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  28. How to Be an Uncompromising Revisionary Ontologist.David Mark Kovacs - 2019 - Synthese 198 (3):2129-2152.
    Revisionary ontologies seem to go against our common sense convictions about which material objects exist. These views face the so-called Problem of Reasonableness: they have to explain why reasonable people don’t seem to accept the true ontology. Most approaches to this problem treat the mismatch between the ontological truth and ordinary belief as superficial or not even real. By contrast, I propose what I call the “uncompromising solution”. First, I argue that our beliefs about material objects were influenced by evolutionary (...)
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  29. Evolution Science and Ethics in the Third Millennium: Challenges and Choices for Humankind. [REVIEW]Steven Umbrello - 2019 - World Futures 75 (5):191-193.
    Evolution Science and Ethics in the Third Millennium is one of the most lucid academic texts on the subject of evolutionary morality to be published in the last decade. While the book does have some problematic aspects, discussed below, it nonetheless provides what is none other than a comprehensive and rational basis to substantiate the notion that evolutionary science can provide a foundation for the understanding of morality. Cliquet and Avramov take a wholly interdisciplinary approach, encroaching within and forming connections (...)
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  30. A Cognitive Perspective on Scientific Realism.Michael Vlerick - 2019 - Philosophical Psychology 32 (8):1157-1178.
    The debate about scientific realism is concerned with the relation between our scientific theories and the world. Scientific realists argue that our best theories or components of those theories correspond to the world. Anti-realists deny such a correspondence. Traditionally, this central issue in the philosophy of science has been approached by focusing on the theories themselves (e.g., by looking at theory change or the underlying experimental context). I propose a relatively unexplored way to approach this old debate. In addition to (...)
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  31. Why We Need Religion.Stephen T. Asma - 2018 - New York, NY, USA: Oxford University Press.
    How we feel is as vital to our survival as how we think. This claim, based on the premise that emotions are largely adaptive, serves as the organizing theme of Why We Need Religion. This book is a novel pathway in a well-trodden field of religious studies and philosophy of religion. Stephen Asma argues that, like art, religion has direct access to our emotional lives in ways that science does not. Yes, science can give us emotional feelings of wonder and (...)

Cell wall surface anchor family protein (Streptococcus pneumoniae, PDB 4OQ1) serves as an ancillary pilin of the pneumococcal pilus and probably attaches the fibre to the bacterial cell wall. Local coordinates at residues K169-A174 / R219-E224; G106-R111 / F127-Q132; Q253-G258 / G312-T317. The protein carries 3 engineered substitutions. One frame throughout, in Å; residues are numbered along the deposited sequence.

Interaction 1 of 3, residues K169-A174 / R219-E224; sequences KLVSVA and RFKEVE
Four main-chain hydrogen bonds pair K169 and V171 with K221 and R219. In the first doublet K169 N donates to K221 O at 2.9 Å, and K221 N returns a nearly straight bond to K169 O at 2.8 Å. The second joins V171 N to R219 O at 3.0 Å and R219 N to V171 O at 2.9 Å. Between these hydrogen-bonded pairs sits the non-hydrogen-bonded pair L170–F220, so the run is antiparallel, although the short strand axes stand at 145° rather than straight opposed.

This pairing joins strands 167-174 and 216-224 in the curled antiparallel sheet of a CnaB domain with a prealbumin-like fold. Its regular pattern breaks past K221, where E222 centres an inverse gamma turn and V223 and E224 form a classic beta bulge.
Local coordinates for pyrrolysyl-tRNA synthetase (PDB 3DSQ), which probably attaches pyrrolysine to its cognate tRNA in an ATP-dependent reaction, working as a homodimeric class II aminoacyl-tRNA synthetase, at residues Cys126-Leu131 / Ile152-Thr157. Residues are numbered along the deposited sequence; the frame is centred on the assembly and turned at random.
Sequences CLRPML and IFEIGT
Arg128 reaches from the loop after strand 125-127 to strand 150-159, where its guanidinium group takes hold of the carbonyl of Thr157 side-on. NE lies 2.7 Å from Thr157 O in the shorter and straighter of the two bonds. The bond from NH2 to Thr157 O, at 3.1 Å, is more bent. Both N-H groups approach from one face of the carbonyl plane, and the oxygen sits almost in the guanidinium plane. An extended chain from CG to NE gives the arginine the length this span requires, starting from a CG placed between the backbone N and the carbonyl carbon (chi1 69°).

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  32. Anthropocene: The philosophy of Biotechnology.Valentin Cheshko, Glazko Valery & Ivanitskaya Lida - 2018 - Moscow, Russia: Kurs INFRA-M.
    The theory of evolution of complex, including the humans system and algorithm for its constructing are a synthesis of evolutionary epistemology, philosophical anthropology and concrete scientific empirical basis in modern science,. In other words, natural philosophy is regaining the status bar element theoretical science in the era of technology-driven evolution. The co-evolutionary concept of 3-modal stable evolutionary strategy of Homo sapiens is developed. The concept based on the principle of evolutionary complementarity of anthropogenesis: value of evolutionary risk and evolutionary path (...)
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  33. A Flaw in the Stich–Plantinga Challenge to Evolutionary Reliabilism.Michael J. Deem - 2018 - Analysis 78 (2):216-225.
    Evolutionary reliabilism is the view that natural selection likely favoured reliable cognitive faculties in humans. While ER enjoys some plausibility, Stephen Stich and Alvin Plantinga have presented well-known challenges to the view. Their arguments rely on a common premiss; namely, that natural selection is indifferent to truth. This article shows that this premiss is both imprecise and too weak to support their conclusions and, therefore, that their challenges to ER fail.
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  34. Evolution and Utilitarianism.François Jaquet - 2018 - Ethical Theory and Moral Practice 21 (5):1151-1161.
    Katarzyna de Lazari-Radek and Peter Singer have recently provided an evolutionary argument for utilitarianism. They argue that most of our deontological beliefs were shaped by evolution, from which they conclude that these beliefs are unjustified. By contrast, they maintain that the utilitarian belief that everyone’s well-being matters equally is immune to such debunking arguments because it wasn’t similarly influenced. However, Guy Kahane remarks that this belief lacks substantial content unless it is paired with an account of well-being, and he adds (...)
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  35. The Epistemology of Genealogies.Justin P. McBrayer - 2018 - In Hans van Eyghen, Rik Peels & Gijsbert van den Brink (eds.), New Developments in the Cognitive Science of Religion - the Rationality of Religious Belief. Springer. pp. 157-169.